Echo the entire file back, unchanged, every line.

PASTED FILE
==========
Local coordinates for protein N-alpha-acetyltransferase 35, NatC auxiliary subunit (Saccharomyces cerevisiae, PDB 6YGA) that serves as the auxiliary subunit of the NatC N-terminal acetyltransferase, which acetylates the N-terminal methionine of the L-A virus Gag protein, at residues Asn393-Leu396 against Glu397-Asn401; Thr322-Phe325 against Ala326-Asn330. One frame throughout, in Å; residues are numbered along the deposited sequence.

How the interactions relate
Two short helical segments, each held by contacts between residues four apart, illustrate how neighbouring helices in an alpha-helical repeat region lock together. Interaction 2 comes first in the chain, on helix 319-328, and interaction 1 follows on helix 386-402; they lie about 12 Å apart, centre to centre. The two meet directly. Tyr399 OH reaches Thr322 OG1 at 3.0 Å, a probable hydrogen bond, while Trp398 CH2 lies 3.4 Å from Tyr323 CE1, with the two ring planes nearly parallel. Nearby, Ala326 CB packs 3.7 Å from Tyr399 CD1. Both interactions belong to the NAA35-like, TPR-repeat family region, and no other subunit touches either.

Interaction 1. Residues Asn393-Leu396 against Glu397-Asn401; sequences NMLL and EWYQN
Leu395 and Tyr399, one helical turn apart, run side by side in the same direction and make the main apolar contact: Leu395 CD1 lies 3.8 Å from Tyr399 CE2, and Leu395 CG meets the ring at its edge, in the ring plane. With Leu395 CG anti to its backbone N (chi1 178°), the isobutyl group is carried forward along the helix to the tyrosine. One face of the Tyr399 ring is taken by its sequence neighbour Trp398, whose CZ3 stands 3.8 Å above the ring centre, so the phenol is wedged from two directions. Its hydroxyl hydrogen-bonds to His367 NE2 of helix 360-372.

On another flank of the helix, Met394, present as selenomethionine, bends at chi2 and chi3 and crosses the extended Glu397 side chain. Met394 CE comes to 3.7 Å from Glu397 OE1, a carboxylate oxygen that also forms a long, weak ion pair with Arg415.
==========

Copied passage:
Local coordinates for protein N-alpha-acetyltransferase 35, NatC auxiliary subunit (Saccharomyces cerevisiae, PDB 6YGA) that serves as the auxiliary subunit of the NatC N-terminal acetyltransferase, which acetylates the N-terminal methionine of the L-A virus Gag protein, at residues Asn393-Leu396 against Glu397-Asn401; Thr322-Phe325 against Ala326-Asn330. One frame throughout, in Å; residues are numbered along the deposited sequence.

How the interactions relate
Two short helical segments, each held by contacts between residues four apart, illustrate how neighbouring helices in an alpha-helical repeat region lock together. Interaction 2 comes first in the chain, on helix 319-328, and interaction 1 follows on helix 386-402; they lie about 12 Å apart, centre to centre. The two meet directly. Tyr399 OH reaches Thr322 OG1 at 3.0 Å, a probable hydrogen bond, while Trp398 CH2 lies 3.4 Å from Tyr323 CE1, with the two ring planes nearly parallel. Nearby, Ala326 CB packs 3.7 Å from Tyr399 CD1. Both interactions belong to the NAA35-like, TPR-repeat family region, and no other subunit touches either.

Interaction 1. Residues Asn393-Leu396 against Glu397-Asn401; sequences NMLL and EWYQN
Leu395 and Tyr399, one helical turn apart, run side by side in the same direction and make the main apolar contact: Leu395 CD1 lies 3.8 Å from Tyr399 CE2, and Leu395 CG meets the ring at its edge, in the ring plane. With Leu395 CG anti to its backbone N (chi1 178°), the isobutyl group is carried forward along the helix to the tyrosine. One face of the Tyr399 ring is taken by its sequence neighbour Trp398, whose CZ3 stands 3.8 Å above the ring centre, so the phenol is wedged from two directions. Its hydroxyl hydrogen-bonds to His367 NE2 of helix 360-372.

On another flank of the helix, Met394, present as selenomethionine, bends at chi2 and chi3 and crosses the extended Glu397 side chain. Met394 CE comes to 3.7 Å from Glu397 OE1, a carboxylate oxygen that also forms a long, weak ion pair with Arg415.